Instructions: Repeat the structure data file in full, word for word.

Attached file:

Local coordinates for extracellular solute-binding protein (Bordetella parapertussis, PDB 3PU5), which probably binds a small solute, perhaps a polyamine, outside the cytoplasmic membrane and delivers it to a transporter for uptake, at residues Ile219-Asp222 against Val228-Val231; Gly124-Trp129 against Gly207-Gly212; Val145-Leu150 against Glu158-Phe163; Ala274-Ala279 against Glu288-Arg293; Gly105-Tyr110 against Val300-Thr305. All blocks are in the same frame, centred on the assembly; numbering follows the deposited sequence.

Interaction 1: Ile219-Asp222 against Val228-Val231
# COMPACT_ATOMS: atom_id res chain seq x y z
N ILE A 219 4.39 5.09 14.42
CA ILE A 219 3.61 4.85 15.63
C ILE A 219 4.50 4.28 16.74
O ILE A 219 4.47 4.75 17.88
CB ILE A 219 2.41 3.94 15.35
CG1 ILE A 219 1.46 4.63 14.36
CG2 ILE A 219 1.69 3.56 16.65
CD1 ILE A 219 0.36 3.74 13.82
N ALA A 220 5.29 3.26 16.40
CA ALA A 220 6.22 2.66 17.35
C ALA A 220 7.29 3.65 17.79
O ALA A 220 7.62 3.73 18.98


Local coordinates for extracellular solute-binding protein (Bordetella parapertussis, PDB 3PU5), which probably binds a small solute, perhaps a polyamine, outside the cytoplasmic membrane and delivers it to a transporter for uptake, at residues Ile219-Asp222 against Val228-Val231; Gly124-Trp129 against Gly207-Gly212; Val145-Leu150 against Glu158-Phe163; Ala274-Ala279 against Glu288-Arg293; Gly105-Tyr110 against Val300-Thr305. All blocks are in the same frame, centred on the assembly; numbering follows the deposited sequence.

Interaction 1: Ile219-Asp222 against Val228-Val231
# COMPACT_ATOMS: atom_id res chain seq x y z
N ILE A 219 4.39 5.09 14.42
CA ILE A 219 3.61 4.85 15.63
C ILE A 219 4.50 4.28 16.74
O ILE A 219 4.47 4.75 17.88
CB ILE A 219 2.41 3.94 15.35
CG1 ILE A 219 1.46 4.63 14.36
CG2 ILE A 219 1.69 3.56 16.65
CD1 ILE A 219 0.36 3.74 13.82
N ALA A 220 5.29 3.26 16.40
CA ALA A 220 6.22 2.66 17.35
C ALA A 220 7.29 3.65 17.79
O ALA A 220 7.62 3.73 18.98